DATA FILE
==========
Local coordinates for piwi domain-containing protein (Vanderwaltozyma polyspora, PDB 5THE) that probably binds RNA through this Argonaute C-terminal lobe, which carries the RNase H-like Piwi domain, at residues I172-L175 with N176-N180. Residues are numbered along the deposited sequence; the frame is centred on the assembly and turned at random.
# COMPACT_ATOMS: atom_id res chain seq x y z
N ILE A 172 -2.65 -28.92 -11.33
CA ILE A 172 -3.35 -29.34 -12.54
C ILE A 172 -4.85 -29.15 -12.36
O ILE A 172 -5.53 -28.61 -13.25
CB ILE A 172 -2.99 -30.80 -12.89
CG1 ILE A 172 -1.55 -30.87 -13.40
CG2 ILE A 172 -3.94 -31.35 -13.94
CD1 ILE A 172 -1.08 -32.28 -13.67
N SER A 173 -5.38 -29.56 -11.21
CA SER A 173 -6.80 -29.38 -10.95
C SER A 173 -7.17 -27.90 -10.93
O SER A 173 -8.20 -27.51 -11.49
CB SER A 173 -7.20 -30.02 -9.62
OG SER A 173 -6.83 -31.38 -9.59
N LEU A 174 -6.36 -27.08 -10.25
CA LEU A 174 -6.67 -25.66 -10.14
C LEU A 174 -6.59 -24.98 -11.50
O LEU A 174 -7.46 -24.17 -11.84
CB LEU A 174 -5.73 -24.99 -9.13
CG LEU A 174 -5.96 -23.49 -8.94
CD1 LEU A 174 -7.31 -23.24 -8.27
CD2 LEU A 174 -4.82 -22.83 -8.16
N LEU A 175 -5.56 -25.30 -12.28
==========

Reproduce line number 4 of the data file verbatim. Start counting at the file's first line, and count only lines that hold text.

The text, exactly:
CA ILE A 172 -3.35 -29.34 -12.54